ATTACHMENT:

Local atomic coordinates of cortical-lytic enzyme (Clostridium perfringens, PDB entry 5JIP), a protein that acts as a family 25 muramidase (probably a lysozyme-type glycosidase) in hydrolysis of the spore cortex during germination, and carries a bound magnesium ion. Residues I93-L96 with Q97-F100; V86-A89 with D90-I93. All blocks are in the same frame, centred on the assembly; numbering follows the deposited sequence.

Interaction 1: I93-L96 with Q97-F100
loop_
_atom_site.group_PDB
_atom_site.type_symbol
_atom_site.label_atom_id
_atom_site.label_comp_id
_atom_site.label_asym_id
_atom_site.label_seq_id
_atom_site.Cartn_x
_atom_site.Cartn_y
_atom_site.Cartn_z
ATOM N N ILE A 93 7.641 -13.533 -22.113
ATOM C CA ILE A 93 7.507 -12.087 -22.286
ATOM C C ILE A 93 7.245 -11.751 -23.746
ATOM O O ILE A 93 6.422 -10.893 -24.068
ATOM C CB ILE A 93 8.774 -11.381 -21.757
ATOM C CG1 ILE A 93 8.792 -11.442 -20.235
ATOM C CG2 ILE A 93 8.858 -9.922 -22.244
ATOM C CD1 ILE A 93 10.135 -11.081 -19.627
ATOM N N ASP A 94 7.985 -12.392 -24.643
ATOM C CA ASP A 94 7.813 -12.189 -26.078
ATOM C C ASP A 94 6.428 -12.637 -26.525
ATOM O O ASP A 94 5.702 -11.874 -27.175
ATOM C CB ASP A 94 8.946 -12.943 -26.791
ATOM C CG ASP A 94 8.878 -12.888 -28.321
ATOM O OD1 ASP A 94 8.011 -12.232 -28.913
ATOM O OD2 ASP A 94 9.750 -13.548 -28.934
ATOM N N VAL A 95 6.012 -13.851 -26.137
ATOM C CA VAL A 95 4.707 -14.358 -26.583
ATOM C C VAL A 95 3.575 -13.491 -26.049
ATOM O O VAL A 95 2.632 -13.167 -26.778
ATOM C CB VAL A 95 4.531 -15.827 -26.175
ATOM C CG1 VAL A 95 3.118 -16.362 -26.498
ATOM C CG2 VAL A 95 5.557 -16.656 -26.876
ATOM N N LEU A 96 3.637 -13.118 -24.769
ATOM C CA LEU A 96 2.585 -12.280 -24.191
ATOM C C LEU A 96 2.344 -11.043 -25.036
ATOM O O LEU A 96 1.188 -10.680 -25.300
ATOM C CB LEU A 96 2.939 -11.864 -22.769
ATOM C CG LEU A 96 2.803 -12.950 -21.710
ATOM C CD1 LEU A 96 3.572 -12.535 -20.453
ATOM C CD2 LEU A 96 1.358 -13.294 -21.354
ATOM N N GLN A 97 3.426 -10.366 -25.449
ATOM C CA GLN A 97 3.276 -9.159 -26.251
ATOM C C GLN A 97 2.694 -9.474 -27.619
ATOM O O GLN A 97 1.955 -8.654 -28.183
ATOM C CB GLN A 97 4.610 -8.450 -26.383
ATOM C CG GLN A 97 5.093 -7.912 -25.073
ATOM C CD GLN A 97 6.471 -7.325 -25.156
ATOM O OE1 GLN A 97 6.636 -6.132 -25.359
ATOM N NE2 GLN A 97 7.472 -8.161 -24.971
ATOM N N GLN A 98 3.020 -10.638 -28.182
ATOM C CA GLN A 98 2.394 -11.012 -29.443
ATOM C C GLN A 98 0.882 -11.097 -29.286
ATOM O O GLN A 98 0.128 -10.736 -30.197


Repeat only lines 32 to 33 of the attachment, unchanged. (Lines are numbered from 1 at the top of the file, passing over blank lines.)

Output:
ATOM O O VAL A 95 2.632 -13.167 -26.778
ATOM C CB VAL A 95 4.531 -15.827 -26.175